Figure 3. Topographic map showing the Eastern Anatolian plateau with an average elevation of 2 km above sea level. See Figs. 4, 5 and 6 for the main tectonic lines and stratigraphic units.

Volcanic activity initiated immediately after the rapid block uplift of Eastern Anatolia and became widespread all over the region, producing subaerial lava flows and pyroclastic products which are very variable in their composition and eruptive style [Pearce et al., 1990; Keskin et al., 1998; Yilmaz et al., 1998]. The volcanic activity initiated in the north around the Erzurum-Kars Plateau and migrated to the south-southeast [Keskin, 2003] (Fig. 7). A vast volume of volcanic material was produced by this activity, covering almost two thirds of the region and reaching over 1 km in thickness in some localities (Figs. 4, 5 and 6).




Figure 4. Simplified geological map of the Eastern Anatolia region showing tectonic units, collision-related volcanic products and volcanic centres (compiled by Keskin, 2003). A-A’: direction of the cross section given in Fig. 8.    E-K-P: the Erzurum-Kars Plateau; NATF and EATF: North and East Anatolian Transform Faults. Volcanic centers: Ag: Mt. Agri (Ararat), Al1: Mt. Aladag (SE of Agri), Al2: Mt. Aladag (NW of Horasan), Bi: Mt. Bingol, Bl: Mt. Bilicandagi, D: Mt. Dumanlidag, E: Mt. Etrusk, H: Mt. Hamadag, K: Mt. Karatepe, Ki: Mt. Kisirdag, M: Mt. Meydandag, N: Mt. Nemrut, S: Mt. Suphan, T: Mt. Tendürek, Y: Mt. Yaglicadag, Z: Mt. Ziyaretdag.


Although fissure eruptions dominated the volcanic activity, there are over 20 volcanic centres (e.g., Mt. Nemrut, Mt. Ararat, Mt. Tendurek) in the region, corresponding basically to central eruption sites (Figs. 4 and 9). The erupted volumes may represent only a small fraction of the melt generated beneath the region, because a greater proportion presumably was emplaced deeper in the crust as plutonic intrusions. Thus, there must have been enormous magma generation beneath the whole region related to the collision of Arabia with Eurasia. As a result, Eastern Anatolia can be regarded as one of the Earth's major “hotspots” or a "melting anomalies".


Figure 5. Major tectonic blocks of the Eastern Anatolia region. The borders are modified from Sengor et al. [2003].  I: Rhodope-Pontide fragment, II: Northwest Iranian fragment, III: Eastern Anatolian Accretionary Complex (EAAC), IV: Bitlis-Poturge Massif, V: Arabian foreland. Dark green areas: outcrops of ophilitic melange, Pink and red areas: collision-related volcanic units, white areas: undifferentiated units or young cover formations. EKP: the Erzurum-Kars Plateau in the north.

Figure 6. Topographic map of the Eastern Anatolia Collision Zone (EACZ) over which the main tectonic units as well as collision-related volcanics are superimposed. NIF: Northwest Iranian Fragment, BPM: Bitlis-Poturge massif, EAAC: Eastern Anatolian Accretionary Complex, AF: Arabian Foreland. For more explanation, see Figs. 4 and 5.

Figure 7. Distribution of the oldest radiometric ages of the volcanic units. Ages are from Pearce et al. [1990], Ercan et al. [1990] and Keskin et al. [1998]. Initiation ages of the volcanism are contoured in 1-Myr intervals. PS: Pontide suture, BPS: Bitlis-Poturge suture, CS: inferred cryptic suture between the EAAC and BPS. Figure from Keskin [2003].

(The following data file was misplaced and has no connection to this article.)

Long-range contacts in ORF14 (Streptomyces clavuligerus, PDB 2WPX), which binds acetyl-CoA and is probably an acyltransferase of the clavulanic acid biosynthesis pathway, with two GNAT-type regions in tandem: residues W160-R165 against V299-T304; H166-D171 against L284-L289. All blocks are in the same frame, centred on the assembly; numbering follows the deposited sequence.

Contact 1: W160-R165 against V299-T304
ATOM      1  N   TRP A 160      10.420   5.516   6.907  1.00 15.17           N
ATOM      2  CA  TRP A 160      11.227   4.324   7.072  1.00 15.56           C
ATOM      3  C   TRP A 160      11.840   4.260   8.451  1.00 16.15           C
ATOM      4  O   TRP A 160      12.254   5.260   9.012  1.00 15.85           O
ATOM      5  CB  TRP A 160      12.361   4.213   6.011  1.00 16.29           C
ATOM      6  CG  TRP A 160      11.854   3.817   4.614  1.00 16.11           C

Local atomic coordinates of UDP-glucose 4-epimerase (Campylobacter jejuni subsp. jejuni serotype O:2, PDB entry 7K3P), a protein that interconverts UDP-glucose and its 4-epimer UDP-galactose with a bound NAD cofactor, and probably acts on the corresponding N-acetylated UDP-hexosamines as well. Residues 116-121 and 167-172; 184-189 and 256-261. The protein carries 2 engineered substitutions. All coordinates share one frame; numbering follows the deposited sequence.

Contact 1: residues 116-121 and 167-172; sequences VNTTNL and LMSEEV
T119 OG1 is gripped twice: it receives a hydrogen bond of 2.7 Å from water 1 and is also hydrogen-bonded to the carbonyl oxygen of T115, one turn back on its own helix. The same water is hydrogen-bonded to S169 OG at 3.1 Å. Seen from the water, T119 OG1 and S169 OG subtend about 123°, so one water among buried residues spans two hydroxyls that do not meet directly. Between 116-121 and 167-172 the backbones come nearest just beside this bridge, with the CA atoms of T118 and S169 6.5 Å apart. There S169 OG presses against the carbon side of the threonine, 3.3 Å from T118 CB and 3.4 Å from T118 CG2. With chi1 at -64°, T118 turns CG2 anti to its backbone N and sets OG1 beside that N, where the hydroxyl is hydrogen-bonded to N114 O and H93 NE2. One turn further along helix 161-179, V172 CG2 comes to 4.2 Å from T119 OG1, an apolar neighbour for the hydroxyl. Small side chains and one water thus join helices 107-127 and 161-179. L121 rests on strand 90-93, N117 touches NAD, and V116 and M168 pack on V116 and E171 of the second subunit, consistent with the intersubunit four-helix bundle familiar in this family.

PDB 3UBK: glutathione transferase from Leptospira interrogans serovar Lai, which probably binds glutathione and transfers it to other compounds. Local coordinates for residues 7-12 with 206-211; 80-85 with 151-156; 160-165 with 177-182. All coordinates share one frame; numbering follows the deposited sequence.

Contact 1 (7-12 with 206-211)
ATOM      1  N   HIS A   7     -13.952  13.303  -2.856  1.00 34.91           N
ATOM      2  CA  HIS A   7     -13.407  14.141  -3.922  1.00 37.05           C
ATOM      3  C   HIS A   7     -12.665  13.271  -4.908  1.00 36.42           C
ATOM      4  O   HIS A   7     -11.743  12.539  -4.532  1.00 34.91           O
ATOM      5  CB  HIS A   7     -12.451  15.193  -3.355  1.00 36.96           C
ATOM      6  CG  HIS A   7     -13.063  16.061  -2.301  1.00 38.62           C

Figure 8. Cross section summarizing the crustal structure and petrologic/geochemical properties of the collision-related volcanic units across the Eastern Anatolia Region [Keskin, 2003]. The crustal and lithospheric thicknesses are from Sengor et al. [2003] and Zor et al. [2003]. The direction of the cross section (A-A’) is shown in Fig. 4 . Source of geochemical data: *Ercan et al. [1990], **Pearce et al. [1990], ***Keskin et al. [1998]. SC: subduction component, AFC: Assimilation combined with fractional crystallization process, r: ratio of the rates of mass assimilation and mass crystallization. F: strike-slip faults.



Figure 9. MrSID satellite view of (a) Mt. Nemrut volcano in the south, (b) Mt. Ararat: a double-peaked strato-volcano in the northeast, and (c) the Erzurum-Kars Plateau (EKP) in the northernmost part of the Eastern Anatolia region. On the Erzurum-Kars Plateau (i.e. c) Reddish coloured areas marked EKP correspond to volcanic units, while purple to pinkish areas are either basement units (e.g., areas in the northwest) or young sedimentary cover formations. Vegetation is represented by green areas. For the exact regional locations of Mt. Nemrut and Mt. Ararat, see Fig. 4.


The East Anatolian topographic uplift resembles the Tibetan Plateau and has been viewed as a younger version of it in many studies [e.g., Sengor & Kidd, 1979; Dewey et al., 1986; Barazangi, 1989]. In these studies, the Eastern Anatolian lithosphere is thought to have doubled in thickness (to ~ 250-300 km) as a result of collision (Fig. 10). However, recent geophysical studies have revealed that the mantle lithosphere is almost completely absent beneath a greater portion of the region [Gök et al., 2000, 2003; Al-Lazki et al., 2003] (Fig. 8). Moreover, studies of receiver functions indicate that the crust beneath the region ranges in thickness between 38 and 50 km, averaging ~ 40–45 km [Zor et al., 2003]. This indicates that an almost normal-thickness crust is underlain by an extremely thin mantle lithosphere or perhaps almost directly by the asthenosphere. Such a lithospheric thickness can be considered to be normal in extensional areas, such as Iceland, but unusual in a continental collision setting with a compressional tectonic regime.